After the presentation, if the weather is clear, Custer Observatory dome and other telescopes on site will be open for viewing and guided by Observatory staff.

At 9:00pm we will take an official count of the number of people observing the Moon at one time. Join us!

Admission is FREE.  Donations may be given upon registration or at time of the event and are greatly appreciated. Face masks and social distancing required.

sold out
Friday,
Oct 2

6 pm

CUSTER HONEY BEE CLUB MEET.

oct2

"If the bee disappears from the surface of the earth, man would have no more than 4 years to live." - Albert Einstein

Custer's Honey Bee Club is a group of enthusiastic beekeepers and bee lovers who get together once a month to share their honey bee experiences and learn from each other about how to keep bees, sustainable bee practices and hive management. At these informal meetings, you will have a chance to meet and mingle with beekeepers of all levels, from the novice beekeeper to the professional. Custer's Honey Bee Club has a community bee yard and other facilities that allows for hands-on collaborative learning and demonstrations and which is surrounded by a beautiful arboretum. Not yet a beekeeper, but want to learn what beekeeping is all about? Are you a backyard beekeeper looking for other backyard beekeepers? Or a professional beekeeper interested in getting involved with the growing North Fork beekeeping movement? Come join us!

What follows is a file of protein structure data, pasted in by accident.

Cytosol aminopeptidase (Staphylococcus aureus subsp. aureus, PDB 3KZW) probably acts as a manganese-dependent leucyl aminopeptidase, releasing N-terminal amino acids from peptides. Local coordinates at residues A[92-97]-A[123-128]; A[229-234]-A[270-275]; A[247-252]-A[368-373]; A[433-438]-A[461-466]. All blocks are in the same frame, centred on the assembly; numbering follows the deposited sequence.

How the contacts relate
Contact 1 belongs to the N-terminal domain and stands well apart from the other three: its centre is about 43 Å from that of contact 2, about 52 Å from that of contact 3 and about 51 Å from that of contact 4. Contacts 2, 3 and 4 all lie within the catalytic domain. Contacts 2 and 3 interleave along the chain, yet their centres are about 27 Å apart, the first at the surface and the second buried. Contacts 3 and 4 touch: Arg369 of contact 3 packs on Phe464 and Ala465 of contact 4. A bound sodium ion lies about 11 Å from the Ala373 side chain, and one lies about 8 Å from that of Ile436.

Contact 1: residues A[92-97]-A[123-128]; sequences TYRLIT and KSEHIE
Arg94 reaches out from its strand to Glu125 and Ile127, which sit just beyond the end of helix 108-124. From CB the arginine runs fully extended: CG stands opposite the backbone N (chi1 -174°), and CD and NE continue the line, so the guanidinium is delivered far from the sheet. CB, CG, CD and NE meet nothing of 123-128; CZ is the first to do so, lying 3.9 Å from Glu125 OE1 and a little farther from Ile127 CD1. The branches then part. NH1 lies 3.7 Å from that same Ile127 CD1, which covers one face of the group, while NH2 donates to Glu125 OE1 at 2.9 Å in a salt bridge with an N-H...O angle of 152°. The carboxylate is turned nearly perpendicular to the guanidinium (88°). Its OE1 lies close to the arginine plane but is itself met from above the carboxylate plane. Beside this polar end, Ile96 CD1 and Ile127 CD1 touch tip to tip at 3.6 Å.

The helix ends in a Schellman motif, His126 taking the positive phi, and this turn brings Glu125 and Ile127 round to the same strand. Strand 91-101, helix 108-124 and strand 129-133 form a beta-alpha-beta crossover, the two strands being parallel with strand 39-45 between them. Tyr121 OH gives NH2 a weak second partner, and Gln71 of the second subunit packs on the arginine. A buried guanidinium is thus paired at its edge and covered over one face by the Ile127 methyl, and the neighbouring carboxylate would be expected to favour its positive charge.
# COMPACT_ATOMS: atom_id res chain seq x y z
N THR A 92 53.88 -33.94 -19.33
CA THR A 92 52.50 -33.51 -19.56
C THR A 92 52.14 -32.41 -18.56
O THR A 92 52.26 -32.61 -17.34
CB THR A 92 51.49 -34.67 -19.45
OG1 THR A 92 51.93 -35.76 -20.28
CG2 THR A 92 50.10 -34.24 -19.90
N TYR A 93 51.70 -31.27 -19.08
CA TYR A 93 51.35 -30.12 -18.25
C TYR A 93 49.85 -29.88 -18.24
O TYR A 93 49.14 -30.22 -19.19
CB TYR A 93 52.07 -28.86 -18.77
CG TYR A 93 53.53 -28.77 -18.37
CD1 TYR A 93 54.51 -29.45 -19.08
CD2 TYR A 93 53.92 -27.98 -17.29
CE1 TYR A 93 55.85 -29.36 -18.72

Registration is required while COVID-19 precautions are in place. FREE to attend.

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Saturday,
Oct. 10
4:30

Custer BOD Meeting.
EVERYONE IN THE BUILDING MUST WEAR A MASK.

Saturday,
Oct. 10

7 pm


WHAT'S IN THE SKY THIS MONTH: Mars at Opposition & Much More!

oct10

Ed Anderson, a member of the Astronomical Society of Long Island (ASLI) and of the Custer Institute, will take us on a tour of things that can be seen in the sky this month. He will highlight objects that are visible to the naked eye, requiring no equipment at all, then he will take us deeper into the universe as he points out celestial sights that are visible with the kind of binoculars that many people own and he'll explore celestial wonders that can be seen with a small to medium sized telescope. Ed will discuss how to find them in the sky, so that after the talk you can try locating them through your own binoculars or telescope or you can just enjoy the view through ours!